As we neared the death trap, Pretty Girl suddenly relaxed the iron grip she’d held on the massive curb bit we rode her in, tucked her jaw and settled into a small lope. From there I easily pulled her to a stop. She shook her head and blew, quite pleased with herself, I am thinking. In awhile, Everett and May Day came pounding up the road, I am sure thinking they were going to encounter certain disaster.
It was some years after that a gal named Sally someone or other came to present to our local saddle club. I don’t know if my guardians would have cared much about it if it were not for Pretty Girl.
This woman said she was a student of a man named Pat Parelli. In 1975 no one had a clue or cared who that might be. She said bring the worst of your worst and I will show you some amazing things. Well, now, we were country folk and we enjoyed watching city people make fools of themselves and this seemed as good an opportunity as any.
Long enough ago, I don’t remember much of who all brought what but I know we represented with a spicy mix.
What I remember, again like it was yesterday, is what happened when Sally took over control of Pretty Girl. We cautioned her about the mare’s wicked left hook and her equally damaging right. Sally declined the contraption and instead asked for a long garden hose. I think Everett asked if she was planning to beat the mare with the hose. We were not going to be okay with that.
She smiled. No. That was not the plan. After maybe 20 minutes of running cool water on the mare’s legs, not allowing her to make contact with the flying hooves nor letting the mare drag her off her feet and escape, she progressed to touching Pretty’s back legs with a long whip. She rubbed up and down, not minding when the mare kicked, it was only a very small protest now, and following when Pretty would shift her weight away.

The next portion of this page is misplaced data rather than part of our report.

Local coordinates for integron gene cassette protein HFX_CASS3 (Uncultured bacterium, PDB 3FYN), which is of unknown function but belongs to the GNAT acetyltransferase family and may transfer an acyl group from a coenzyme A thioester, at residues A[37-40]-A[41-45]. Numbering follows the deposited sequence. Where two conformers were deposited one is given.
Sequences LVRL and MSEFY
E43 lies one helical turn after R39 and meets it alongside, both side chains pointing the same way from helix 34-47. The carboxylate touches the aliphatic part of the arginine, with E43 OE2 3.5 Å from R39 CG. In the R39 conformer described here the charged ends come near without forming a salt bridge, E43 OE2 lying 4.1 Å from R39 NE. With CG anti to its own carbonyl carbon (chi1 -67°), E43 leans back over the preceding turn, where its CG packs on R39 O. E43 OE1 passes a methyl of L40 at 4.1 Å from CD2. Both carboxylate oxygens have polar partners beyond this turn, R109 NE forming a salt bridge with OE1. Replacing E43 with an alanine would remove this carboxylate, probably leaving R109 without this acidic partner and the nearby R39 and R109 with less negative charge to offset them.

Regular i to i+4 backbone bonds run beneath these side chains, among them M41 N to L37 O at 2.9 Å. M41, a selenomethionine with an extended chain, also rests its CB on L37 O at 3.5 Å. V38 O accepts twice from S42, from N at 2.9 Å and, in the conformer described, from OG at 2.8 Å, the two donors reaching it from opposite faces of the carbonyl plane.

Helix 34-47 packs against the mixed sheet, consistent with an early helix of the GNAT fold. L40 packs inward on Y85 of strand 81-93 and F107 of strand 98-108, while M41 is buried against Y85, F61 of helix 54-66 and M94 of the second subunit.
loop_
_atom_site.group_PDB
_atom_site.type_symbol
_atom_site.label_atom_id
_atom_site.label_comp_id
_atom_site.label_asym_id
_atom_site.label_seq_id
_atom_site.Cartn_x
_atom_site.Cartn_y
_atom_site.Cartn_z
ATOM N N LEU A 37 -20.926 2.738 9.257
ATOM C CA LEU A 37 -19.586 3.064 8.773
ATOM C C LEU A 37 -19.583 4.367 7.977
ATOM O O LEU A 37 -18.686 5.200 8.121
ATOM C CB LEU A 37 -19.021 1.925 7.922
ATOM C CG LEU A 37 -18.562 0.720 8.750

I know it was not even half an hour as I heard those words spoke in wonder many times before Sally could reach down, pick up a relaxed hind, stretch it out and clean her foot. I think I might have cried.
For the runaway part, she taught us an exercise that we did in Kip’s clinic last Saturday. We would take a certain amount of steps forward, an equal amount of steps back. Next time, subtract one. We would repeat this process until we were literally rocking our horse in place.
My friend, Lisa Askew, and I LOVED this game. My folks sold Pretty Girl to a guy who wanted to raise nice mules, much to my fury and indignation but there she went. In the time between, she never needed her feet tied up to shoe and she didn’t run off with me again, either.
I had my good Cisco Kid horse and Lisa had Comanche. Our tales would fill a many a more blog but we spent that summer rocking our horses in place up there in Hidden Valley. Giggling like fools, watching each other closely to see whose horse would mess up and step out of their tracks first. We also collected trophies.
Our saddle club held monthly play days. I was not allowed to ride into town for any reason, so the rodeo arena, barrels and poles were beyond my reach. We could practice in the Valley though, and so we did. We rocked, forward, backward and added sidewise. We ran serpentines though we just thought we were zigzagging down the valley floor. We rode tightest fastest figure eights. Time came to play the games in the arena, our horses were sharp, precise and quick. It was a toss up between us as to who would take home the high point.
Heck of a good summer, and lessons that stuck with this girl for the rest of her life.